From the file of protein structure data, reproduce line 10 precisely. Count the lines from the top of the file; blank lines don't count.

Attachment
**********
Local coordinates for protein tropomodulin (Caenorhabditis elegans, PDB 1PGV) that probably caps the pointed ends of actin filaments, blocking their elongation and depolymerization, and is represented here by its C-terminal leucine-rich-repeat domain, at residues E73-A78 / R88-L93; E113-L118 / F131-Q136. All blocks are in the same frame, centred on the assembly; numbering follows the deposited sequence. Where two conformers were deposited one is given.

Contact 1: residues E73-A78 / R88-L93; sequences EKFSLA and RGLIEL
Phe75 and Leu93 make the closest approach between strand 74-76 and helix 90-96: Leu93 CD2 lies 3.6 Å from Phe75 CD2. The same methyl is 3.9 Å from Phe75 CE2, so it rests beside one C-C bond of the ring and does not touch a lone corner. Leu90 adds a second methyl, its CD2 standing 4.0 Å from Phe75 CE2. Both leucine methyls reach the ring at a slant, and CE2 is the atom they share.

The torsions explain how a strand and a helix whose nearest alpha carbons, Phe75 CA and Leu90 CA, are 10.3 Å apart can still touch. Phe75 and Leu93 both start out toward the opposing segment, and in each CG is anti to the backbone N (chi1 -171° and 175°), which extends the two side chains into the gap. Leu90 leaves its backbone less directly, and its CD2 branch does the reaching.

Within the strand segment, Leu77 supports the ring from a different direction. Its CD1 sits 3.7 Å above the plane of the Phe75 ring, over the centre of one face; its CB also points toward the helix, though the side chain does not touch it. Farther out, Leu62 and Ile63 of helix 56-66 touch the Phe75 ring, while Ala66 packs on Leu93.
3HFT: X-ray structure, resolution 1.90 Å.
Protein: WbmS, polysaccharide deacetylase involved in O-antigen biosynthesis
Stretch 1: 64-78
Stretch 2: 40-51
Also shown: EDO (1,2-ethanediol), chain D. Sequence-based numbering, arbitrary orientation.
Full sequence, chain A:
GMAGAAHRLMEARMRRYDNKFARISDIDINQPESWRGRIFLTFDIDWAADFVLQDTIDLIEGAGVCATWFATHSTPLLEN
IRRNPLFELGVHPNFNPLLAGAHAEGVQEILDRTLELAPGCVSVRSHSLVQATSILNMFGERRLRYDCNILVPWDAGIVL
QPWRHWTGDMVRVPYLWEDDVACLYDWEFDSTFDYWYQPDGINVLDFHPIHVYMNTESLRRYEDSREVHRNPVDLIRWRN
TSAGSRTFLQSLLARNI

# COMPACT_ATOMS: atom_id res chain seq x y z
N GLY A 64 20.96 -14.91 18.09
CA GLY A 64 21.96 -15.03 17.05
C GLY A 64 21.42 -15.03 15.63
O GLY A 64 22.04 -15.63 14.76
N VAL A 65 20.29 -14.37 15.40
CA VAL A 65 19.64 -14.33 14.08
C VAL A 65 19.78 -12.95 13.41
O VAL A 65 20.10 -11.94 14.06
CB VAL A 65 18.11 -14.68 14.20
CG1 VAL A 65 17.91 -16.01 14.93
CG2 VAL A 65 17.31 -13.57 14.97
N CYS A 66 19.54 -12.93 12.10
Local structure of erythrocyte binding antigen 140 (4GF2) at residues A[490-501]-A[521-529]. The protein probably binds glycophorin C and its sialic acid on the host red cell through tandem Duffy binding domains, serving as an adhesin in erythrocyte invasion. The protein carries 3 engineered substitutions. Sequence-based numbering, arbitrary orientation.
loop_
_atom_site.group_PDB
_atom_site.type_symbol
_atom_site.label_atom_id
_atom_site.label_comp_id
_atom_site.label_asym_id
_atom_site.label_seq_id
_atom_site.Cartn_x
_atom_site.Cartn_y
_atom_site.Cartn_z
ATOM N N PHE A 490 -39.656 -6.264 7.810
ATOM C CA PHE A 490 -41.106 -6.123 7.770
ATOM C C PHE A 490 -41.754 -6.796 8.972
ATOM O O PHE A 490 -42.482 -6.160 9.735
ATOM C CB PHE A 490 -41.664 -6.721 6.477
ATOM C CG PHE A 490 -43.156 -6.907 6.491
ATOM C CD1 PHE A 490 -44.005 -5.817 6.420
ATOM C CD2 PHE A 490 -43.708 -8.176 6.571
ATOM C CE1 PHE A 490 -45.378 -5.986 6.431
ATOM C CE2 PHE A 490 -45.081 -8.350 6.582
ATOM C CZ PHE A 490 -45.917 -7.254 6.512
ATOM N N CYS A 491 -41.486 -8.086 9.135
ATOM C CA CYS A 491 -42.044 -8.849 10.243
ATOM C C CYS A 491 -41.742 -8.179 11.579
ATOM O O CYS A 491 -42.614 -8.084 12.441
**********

Also shown: EDO (1,2-ethanediol), chain D. Sequence-based numbering, arbitrary orientation.